Fury was diagnosed with bipolar disorder at 19 years old after suffering a major manic episode triggered by cocaine abuse. This led to him being hospitalized while also facing suicidal thoughts. At first, it wasn’t clear what exactly brought on the change in Tyson’s condition since there were no apparent triggers like divorce or death in the family. But later research revealed he may have inherited some of his mental health issues from his mother.
Tyson’s doctor explained that bipolar disorder is a brain chemistry issue and not just a result of mood swings. He was finally able to get the help he needed for bipolar, which allowed him to make significant changes in how he lives with this condition today.
Addiction & Substance Abuse
Fury drank heavily and took cocaine to deal with his depression, which led him into rehab. Tyson’s substance abuse issues have been widely publicized by the media, which has led to him being one of the most controversial figures in boxing history. His reckless behavior after his retirement, combined with his lifestyle change and lack of conditioning, caused him to take on a new battle with obesity as his weight ballooned up to 400lbs. The importance of all of his issues piled up and forced him to come to a crossroads in his life. Stay on his current path and get worse, or put in the effort to handle his issues and fight again.
“It [all] nearly killed me, so maybe the mental health issues were a blessing because it made me face up to myself.“
Coming Out of Retirement
Tyson had a long road ahead of him to get back into fighting conditions. But after losing 150 lbs in just under two years, Tyson had quickly transformed into a completely different person. Over time, he has managed to slim down and has successfully regained most of his boxing capabilities and increased his speed and strength with intense workouts.
Since then, he has been victorious in all 19 of his professional fights, including his championship match against Deontay Wilder last week, to retain the WBC heavyweight boxing title.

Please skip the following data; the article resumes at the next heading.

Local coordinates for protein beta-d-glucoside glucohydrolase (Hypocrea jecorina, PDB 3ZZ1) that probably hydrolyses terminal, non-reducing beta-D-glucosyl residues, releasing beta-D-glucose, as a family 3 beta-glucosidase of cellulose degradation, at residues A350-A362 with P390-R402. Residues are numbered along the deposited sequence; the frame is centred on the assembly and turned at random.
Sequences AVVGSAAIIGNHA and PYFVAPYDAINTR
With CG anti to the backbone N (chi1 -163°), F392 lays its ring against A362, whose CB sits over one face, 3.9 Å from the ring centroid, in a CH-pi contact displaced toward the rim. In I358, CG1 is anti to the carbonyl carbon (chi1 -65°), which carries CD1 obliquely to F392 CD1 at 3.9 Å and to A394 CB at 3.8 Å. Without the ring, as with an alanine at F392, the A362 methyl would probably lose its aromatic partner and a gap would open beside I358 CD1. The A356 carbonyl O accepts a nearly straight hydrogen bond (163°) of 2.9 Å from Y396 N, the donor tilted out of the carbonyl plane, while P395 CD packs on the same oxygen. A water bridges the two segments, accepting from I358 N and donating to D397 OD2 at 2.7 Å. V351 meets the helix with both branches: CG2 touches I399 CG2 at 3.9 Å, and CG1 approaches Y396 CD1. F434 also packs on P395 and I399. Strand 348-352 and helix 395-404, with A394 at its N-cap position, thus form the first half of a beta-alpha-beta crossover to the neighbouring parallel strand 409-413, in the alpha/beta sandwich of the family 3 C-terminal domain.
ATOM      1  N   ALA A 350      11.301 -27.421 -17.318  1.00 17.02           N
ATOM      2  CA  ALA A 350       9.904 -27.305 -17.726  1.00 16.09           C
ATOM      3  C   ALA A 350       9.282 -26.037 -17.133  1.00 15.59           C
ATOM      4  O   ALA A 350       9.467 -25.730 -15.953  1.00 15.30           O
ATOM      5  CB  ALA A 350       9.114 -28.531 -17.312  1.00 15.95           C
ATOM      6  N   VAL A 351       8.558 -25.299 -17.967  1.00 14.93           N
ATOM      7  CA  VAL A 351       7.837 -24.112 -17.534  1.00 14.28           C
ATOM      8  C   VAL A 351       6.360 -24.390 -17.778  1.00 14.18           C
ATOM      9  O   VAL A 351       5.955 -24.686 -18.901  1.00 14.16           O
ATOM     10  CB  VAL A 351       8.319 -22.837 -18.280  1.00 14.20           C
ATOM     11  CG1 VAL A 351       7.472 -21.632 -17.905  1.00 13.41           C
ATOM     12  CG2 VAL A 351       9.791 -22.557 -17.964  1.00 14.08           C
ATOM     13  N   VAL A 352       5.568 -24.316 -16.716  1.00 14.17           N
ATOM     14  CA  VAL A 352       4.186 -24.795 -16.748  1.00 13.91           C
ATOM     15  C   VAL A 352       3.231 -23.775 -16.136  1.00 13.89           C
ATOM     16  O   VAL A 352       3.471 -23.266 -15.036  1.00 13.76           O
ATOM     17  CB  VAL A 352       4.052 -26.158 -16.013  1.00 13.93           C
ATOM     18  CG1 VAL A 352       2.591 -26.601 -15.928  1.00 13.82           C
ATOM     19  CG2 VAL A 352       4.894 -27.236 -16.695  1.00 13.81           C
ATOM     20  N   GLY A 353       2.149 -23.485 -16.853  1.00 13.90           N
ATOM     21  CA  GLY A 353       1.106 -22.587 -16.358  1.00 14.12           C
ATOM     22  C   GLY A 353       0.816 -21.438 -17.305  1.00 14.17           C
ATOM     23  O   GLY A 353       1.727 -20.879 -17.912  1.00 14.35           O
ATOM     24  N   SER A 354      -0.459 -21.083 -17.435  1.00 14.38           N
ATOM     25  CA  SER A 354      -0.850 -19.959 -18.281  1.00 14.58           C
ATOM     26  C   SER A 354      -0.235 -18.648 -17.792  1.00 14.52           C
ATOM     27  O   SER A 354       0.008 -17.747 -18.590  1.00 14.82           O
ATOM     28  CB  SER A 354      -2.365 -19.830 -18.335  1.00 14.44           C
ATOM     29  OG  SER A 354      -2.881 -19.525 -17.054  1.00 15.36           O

Tyson Fury’s Greatest Battle
Tyson discusses how he kept fighting despite his darkest days because boxing was always there when nobody else could help him. Tyson understands what it means to be mentally ill and an athlete, which makes him an inspiration to so many worldwide today.
Fury has been a vocal advocate in the fight against mental health. The story of this heavyweight champion should inspire and motivate people who suffer from similar conditions but struggle to find motivation for getting better.
He stood up against all odds, just like millions do every day with their battles; by using boxing as therapy and advocating awareness about bipolar disorder, anxiety disorders, depression, and addiction, he became a champion of mental health advocacy.
“I want to spread the word on mental health so when other people are in this position in the future they know where to go and they know what to do because there’s a blueprint.”
If you’re interested in learning more about the blueprint to positive mental health, let the team at The Mental Health Center of San Diego help; call (858) 258-9883. A care coordinator will help you get on the same track that helped Tyson Fury become a champion.